In Education in China, ca. 1840–present Meimei Wang, Bas van Leeuwen and Jieli Li offer a description of the transformation of the Chinese education system from the traditional Confucian teaching system to a modern mode. In doing so, they touch on various debates about education such as the speed of the educational modernization around 1900, the role of female education, and the economic efficiency of education. This description is combined with relevant data stretching from the second half of 19th century to present collected mainly from statistical archives and contemporary investigations.
Volume Editor: Xosé M. Núñez Seixas
This volume assembles the papers presented at the conference The International Context of the Galician Language Brotherhoods and the Nationality Question in Interwar Europe (Council of Galician Culture, Santiago de Compostela, October 2016). The different contributions, written by historians, political scientists and linguists, shed new light on the political development of the nationality question in Europe during the First World War and its aftermath, covering theoretical developments and debates, social mobilization and cultural perspectives. They also address the topic from different scales, blending the global and transnational outlook with the view from below, from the local contexts, with particular attention to peripheral areas, whilst East European and West European nationalities are dealt with on an equal footing, covering from Iberian Galicia to the Caucasus.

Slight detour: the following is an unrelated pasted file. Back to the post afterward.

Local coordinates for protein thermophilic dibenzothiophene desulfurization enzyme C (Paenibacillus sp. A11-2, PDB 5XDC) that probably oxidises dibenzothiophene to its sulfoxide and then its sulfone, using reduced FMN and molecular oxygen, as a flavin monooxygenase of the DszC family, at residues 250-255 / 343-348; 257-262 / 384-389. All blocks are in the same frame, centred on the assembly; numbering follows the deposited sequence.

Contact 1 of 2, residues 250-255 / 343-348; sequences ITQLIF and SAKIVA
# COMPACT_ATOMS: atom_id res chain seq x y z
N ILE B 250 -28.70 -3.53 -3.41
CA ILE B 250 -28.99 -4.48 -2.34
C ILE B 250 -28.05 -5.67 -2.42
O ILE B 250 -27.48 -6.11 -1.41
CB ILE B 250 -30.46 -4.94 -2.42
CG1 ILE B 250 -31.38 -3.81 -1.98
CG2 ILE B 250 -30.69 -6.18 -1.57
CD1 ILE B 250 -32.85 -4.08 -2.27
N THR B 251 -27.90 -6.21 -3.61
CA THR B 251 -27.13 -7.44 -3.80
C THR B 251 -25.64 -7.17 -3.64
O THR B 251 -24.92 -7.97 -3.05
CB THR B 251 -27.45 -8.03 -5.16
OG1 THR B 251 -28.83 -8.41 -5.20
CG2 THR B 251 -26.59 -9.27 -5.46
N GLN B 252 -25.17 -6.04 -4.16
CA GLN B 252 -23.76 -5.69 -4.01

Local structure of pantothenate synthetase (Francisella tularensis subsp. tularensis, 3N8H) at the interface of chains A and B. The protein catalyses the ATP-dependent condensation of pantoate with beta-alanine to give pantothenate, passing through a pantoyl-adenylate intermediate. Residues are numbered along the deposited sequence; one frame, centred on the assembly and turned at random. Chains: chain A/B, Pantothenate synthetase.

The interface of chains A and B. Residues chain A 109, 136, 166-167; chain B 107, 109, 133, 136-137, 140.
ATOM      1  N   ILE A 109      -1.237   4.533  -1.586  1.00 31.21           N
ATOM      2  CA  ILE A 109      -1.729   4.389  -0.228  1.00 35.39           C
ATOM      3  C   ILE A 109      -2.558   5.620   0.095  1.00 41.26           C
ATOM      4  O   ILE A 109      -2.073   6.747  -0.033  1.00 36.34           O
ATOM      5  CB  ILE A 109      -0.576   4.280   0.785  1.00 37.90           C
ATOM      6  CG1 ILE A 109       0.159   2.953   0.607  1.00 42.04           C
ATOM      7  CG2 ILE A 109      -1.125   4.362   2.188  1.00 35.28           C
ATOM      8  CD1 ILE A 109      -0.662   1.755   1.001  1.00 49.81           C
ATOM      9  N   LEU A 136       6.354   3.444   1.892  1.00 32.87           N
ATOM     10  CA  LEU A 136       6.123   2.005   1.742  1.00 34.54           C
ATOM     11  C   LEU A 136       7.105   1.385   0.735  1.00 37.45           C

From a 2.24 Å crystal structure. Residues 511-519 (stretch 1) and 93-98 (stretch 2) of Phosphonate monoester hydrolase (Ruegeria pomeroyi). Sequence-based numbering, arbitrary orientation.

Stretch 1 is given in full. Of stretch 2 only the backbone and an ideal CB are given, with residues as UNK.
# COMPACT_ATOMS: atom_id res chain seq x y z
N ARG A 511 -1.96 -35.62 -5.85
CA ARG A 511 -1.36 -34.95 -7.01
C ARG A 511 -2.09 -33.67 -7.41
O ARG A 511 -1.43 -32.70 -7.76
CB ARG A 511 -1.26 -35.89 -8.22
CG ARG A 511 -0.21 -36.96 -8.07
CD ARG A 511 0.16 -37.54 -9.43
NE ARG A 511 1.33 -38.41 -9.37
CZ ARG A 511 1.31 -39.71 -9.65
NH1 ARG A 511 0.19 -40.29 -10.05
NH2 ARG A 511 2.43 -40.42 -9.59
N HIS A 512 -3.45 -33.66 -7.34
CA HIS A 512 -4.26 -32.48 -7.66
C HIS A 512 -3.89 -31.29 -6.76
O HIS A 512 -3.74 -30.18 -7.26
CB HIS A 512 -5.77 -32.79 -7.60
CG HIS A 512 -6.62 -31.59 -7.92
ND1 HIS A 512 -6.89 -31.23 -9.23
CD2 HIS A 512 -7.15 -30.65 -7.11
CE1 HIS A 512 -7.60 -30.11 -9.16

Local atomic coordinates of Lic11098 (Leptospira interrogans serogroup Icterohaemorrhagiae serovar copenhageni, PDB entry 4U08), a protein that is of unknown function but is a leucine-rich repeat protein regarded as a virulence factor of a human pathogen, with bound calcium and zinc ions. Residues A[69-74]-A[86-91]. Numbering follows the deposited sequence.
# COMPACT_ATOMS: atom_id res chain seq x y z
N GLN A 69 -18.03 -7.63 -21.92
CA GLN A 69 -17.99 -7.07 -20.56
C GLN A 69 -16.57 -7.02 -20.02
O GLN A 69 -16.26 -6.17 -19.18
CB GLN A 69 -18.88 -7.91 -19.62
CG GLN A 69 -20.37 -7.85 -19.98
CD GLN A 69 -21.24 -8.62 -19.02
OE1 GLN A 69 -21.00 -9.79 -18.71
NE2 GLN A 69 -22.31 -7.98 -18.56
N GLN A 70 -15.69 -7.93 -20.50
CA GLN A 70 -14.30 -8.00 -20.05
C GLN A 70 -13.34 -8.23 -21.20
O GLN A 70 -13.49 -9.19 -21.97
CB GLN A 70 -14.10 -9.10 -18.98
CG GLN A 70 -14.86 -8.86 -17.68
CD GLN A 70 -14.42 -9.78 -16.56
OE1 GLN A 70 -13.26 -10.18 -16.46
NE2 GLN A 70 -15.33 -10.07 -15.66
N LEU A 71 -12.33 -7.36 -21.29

Contributors are: Bence Bari, Stefan Berger, Miguel Cabo, Stefan Dyroff, Lourenzo Fernández Prieto, Johannes Kabatek, Joep Leerssen, Ramón Máiz, Xosé M. Núñez Seixas, Malte Rolf, Ramón Villares, and Francesca Zantedeschi.
Documents from the Former Secret Soviet Archives